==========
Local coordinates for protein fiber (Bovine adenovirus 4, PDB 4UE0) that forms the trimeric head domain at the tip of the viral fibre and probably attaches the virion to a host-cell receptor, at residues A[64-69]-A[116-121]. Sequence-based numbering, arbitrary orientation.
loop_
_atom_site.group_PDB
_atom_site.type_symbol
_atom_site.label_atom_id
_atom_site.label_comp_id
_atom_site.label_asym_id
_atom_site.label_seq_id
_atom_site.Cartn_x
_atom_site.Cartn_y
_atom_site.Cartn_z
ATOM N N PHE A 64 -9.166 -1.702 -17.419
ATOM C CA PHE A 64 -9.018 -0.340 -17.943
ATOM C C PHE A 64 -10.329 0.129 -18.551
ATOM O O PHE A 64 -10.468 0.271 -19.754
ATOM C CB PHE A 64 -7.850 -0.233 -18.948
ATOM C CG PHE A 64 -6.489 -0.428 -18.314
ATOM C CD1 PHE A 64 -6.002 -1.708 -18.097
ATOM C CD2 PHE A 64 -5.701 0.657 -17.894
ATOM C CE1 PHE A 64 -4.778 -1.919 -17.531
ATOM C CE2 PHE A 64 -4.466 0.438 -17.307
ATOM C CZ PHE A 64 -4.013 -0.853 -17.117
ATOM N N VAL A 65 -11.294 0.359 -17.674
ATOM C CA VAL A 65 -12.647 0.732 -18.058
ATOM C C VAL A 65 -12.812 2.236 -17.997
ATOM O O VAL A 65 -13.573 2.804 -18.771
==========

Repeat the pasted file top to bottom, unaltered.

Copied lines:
Local coordinates for protein fiber (Bovine adenovirus 4, PDB 4UE0) that forms the trimeric head domain at the tip of the viral fibre and probably attaches the virion to a host-cell receptor, at residues A[64-69]-A[116-121]. Sequence-based numbering, arbitrary orientation.
loop_
_atom_site.group_PDB
_atom_site.type_symbol
_atom_site.label_atom_id
_atom_site.label_comp_id
_atom_site.label_asym_id
_atom_site.label_seq_id
_atom_site.Cartn_x
_atom_site.Cartn_y
_atom_site.Cartn_z
ATOM N N PHE A 64 -9.166 -1.702 -17.419
ATOM C CA PHE A 64 -9.018 -0.340 -17.943
ATOM C C PHE A 64 -10.329 0.129 -18.551
ATOM O O PHE A 64 -10.468 0.271 -19.754
ATOM C CB PHE A 64 -7.850 -0.233 -18.948
ATOM C CG PHE A 64 -6.489 -0.428 -18.314
ATOM C CD1 PHE A 64 -6.002 -1.708 -18.097
ATOM C CD2 PHE A 64 -5.701 0.657 -17.894
ATOM C CE1 PHE A 64 -4.778 -1.919 -17.531
ATOM C CE2 PHE A 64 -4.466 0.438 -17.307
ATOM C CZ PHE A 64 -4.013 -0.853 -17.117
ATOM N N VAL A 65 -11.294 0.359 -17.674
ATOM C CA VAL A 65 -12.647 0.732 -18.058
ATOM C C VAL A 65 -12.812 2.236 -17.997
ATOM O O VAL A 65 -13.573 2.804 -18.771